For neurological disorders, brain-computer interfaces are emerging as assistive devices that one day may help individuals to move or communicate. Brain-computer interface systems depend on implantable sensors that register electrical signals in the brain and the signals are then used to drive externally connected devices such as robotic prosthetics or computers.
Meanwhile, current BCI systems common ones use one or two sensors for sampling a few hundred neurons. However, neuroscientists are striving to create systems that are able to collect data from much larger group of brain cells.
In a bid to address this, a research team has undertaken a key step for the concept of new BCI system. The new system is designed to employ a coordinated network of wireless, independent microscale neural sensors – each of which is the size of a grain of salt – to register and stimulate brain activity.
Dubbed ‘neurograins’ the neurosensors independently register the electrical pulses created by firing neurons and the signal sent wirelessly to a central hub. Importantly, the central hub coordinates and processes the signals.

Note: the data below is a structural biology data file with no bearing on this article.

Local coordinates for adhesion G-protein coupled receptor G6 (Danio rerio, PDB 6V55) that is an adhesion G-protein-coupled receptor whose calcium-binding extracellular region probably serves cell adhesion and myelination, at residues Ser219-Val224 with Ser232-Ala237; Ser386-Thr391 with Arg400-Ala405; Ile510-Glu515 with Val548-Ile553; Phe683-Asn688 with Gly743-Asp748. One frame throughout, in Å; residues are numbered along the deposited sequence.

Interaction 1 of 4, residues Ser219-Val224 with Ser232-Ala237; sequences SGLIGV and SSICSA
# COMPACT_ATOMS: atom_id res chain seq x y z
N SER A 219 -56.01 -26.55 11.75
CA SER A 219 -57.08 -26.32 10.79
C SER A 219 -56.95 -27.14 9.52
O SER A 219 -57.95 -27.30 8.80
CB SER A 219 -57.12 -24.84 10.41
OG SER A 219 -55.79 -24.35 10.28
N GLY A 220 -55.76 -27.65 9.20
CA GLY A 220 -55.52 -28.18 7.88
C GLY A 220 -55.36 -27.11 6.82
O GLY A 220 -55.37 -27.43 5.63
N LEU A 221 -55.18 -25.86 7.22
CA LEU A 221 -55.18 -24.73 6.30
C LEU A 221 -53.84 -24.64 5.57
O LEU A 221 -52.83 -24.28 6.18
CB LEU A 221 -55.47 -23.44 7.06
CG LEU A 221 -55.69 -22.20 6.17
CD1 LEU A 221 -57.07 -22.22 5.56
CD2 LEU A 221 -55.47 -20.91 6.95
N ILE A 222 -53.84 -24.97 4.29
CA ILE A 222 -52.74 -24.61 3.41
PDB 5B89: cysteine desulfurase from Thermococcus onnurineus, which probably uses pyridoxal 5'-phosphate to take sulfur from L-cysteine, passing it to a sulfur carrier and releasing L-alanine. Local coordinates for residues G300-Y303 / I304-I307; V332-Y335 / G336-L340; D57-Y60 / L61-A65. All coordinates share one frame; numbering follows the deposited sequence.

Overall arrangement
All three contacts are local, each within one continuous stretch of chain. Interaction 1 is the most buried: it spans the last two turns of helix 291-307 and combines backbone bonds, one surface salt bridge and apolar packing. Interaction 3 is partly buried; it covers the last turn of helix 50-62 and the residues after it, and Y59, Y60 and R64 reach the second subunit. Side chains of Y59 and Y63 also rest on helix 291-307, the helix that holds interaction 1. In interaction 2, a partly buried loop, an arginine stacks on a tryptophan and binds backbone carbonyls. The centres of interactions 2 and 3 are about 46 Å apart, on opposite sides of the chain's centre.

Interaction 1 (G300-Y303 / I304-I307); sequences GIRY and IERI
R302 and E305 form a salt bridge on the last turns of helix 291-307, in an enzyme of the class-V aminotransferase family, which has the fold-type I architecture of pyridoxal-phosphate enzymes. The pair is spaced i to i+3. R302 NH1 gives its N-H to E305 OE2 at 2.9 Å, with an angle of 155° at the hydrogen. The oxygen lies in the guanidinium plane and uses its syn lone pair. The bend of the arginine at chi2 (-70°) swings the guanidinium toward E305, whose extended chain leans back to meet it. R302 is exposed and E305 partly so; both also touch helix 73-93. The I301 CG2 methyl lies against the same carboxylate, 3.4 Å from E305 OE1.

A recent publication in Nature Electronics demonstrates the use of almost 50 such autonomous neurograins to register neural activity in rodents.
The results is a step toward a system that could enable the register of brain signals in unprecedented details one day. This could lead to new insights into the functioning of the brain and new therapies for people with spinal or brain injuries.
In fact, to engineer ways for probing as many points of the brain as possible is one of the key challenges in brain-computer interface science.
Until so far, BCI devices have mostly been monolithic – something like little beds of needles.